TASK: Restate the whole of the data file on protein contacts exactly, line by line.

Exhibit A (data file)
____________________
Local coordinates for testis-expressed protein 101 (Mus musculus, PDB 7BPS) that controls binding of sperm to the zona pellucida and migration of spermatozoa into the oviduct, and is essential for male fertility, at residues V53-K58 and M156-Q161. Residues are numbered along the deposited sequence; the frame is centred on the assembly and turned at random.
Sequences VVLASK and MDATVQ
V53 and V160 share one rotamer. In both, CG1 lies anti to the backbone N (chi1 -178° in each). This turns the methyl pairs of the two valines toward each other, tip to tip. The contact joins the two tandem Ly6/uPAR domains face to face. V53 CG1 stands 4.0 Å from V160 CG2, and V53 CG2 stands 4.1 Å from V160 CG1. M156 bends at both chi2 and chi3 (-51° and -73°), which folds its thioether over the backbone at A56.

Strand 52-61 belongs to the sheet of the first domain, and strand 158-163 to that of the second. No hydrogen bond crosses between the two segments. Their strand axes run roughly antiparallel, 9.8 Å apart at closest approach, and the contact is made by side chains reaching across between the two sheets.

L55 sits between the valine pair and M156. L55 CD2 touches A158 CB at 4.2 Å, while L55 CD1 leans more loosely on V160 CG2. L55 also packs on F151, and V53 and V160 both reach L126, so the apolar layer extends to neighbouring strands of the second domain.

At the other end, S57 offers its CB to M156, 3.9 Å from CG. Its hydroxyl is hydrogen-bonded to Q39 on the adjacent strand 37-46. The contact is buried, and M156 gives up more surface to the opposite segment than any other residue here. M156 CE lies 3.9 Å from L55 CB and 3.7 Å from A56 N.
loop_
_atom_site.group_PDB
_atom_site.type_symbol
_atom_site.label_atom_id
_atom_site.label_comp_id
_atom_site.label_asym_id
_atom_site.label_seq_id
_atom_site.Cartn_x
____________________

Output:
Local coordinates for testis-expressed protein 101 (Mus musculus, PDB 7BPS) that controls binding of sperm to the zona pellucida and migration of spermatozoa into the oviduct, and is essential for male fertility, at residues V53-K58 and M156-Q161. Residues are numbered along the deposited sequence; the frame is centred on the assembly and turned at random.
Sequences VVLASK and MDATVQ
V53 and V160 share one rotamer. In both, CG1 lies anti to the backbone N (chi1 -178° in each). This turns the methyl pairs of the two valines toward each other, tip to tip. The contact joins the two tandem Ly6/uPAR domains face to face. V53 CG1 stands 4.0 Å from V160 CG2, and V53 CG2 stands 4.1 Å from V160 CG1. M156 bends at both chi2 and chi3 (-51° and -73°), which folds its thioether over the backbone at A56.

Strand 52-61 belongs to the sheet of the first domain, and strand 158-163 to that of the second. No hydrogen bond crosses between the two segments. Their strand axes run roughly antiparallel, 9.8 Å apart at closest approach, and the contact is made by side chains reaching across between the two sheets.

L55 sits between the valine pair and M156. L55 CD2 touches A158 CB at 4.2 Å, while L55 CD1 leans more loosely on V160 CG2. L55 also packs on F151, and V53 and V160 both reach L126, so the apolar layer extends to neighbouring strands of the second domain.

At the other end, S57 offers its CB to M156, 3.9 Å from CG. Its hydroxyl is hydrogen-bonded to Q39 on the adjacent strand 37-46. The contact is buried, and M156 gives up more surface to the opposite segment than any other residue here. M156 CE lies 3.9 Å from L55 CB and 3.7 Å from A56 N.
loop_
_atom_site.group_PDB
_atom_site.type_symbol
_atom_site.label_atom_id
_atom_site.label_comp_id
_atom_site.label_asym_id
_atom_site.label_seq_id
_atom_site.Cartn_x